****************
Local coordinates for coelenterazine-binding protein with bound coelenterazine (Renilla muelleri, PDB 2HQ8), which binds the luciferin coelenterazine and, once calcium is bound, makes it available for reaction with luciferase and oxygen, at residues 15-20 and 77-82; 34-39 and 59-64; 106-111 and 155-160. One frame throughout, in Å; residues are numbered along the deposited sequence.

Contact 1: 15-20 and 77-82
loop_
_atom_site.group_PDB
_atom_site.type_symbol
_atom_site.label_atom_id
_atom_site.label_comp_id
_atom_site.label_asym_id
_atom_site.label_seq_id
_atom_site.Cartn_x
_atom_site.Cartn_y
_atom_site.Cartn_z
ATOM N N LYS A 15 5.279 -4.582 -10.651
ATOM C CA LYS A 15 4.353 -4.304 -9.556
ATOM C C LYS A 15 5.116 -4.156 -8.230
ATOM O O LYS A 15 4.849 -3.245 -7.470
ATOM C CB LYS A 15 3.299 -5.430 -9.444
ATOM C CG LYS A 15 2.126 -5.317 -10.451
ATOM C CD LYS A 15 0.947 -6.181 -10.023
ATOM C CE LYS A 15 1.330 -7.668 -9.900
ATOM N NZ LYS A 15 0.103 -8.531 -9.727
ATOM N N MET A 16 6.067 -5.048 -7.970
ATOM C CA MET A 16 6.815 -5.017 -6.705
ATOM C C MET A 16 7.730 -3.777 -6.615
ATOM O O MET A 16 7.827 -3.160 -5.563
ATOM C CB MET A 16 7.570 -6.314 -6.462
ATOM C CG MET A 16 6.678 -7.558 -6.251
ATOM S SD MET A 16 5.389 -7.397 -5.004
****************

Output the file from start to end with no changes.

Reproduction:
Local coordinates for coelenterazine-binding protein with bound coelenterazine (Renilla muelleri, PDB 2HQ8), which binds the luciferin coelenterazine and, once calcium is bound, makes it available for reaction with luciferase and oxygen, at residues 15-20 and 77-82; 34-39 and 59-64; 106-111 and 155-160. One frame throughout, in Å; residues are numbered along the deposited sequence.

Contact 1: 15-20 and 77-82
loop_
_atom_site.group_PDB
_atom_site.type_symbol
_atom_site.label_atom_id
_atom_site.label_comp_id
_atom_site.label_asym_id
_atom_site.label_seq_id
_atom_site.Cartn_x
_atom_site.Cartn_y
_atom_site.Cartn_z
ATOM N N LYS A 15 5.279 -4.582 -10.651
ATOM C CA LYS A 15 4.353 -4.304 -9.556
ATOM C C LYS A 15 5.116 -4.156 -8.230
ATOM O O LYS A 15 4.849 -3.245 -7.470
ATOM C CB LYS A 15 3.299 -5.430 -9.444
ATOM C CG LYS A 15 2.126 -5.317 -10.451
ATOM C CD LYS A 15 0.947 -6.181 -10.023
ATOM C CE LYS A 15 1.330 -7.668 -9.900
ATOM N NZ LYS A 15 0.103 -8.531 -9.727
ATOM N N MET A 16 6.067 -5.048 -7.970
ATOM C CA MET A 16 6.815 -5.017 -6.705
ATOM C C MET A 16 7.730 -3.777 -6.615
ATOM O O MET A 16 7.827 -3.160 -5.563
ATOM C CB MET A 16 7.570 -6.314 -6.462
ATOM C CG MET A 16 6.678 -7.558 -6.251
ATOM S SD MET A 16 5.389 -7.397 -5.004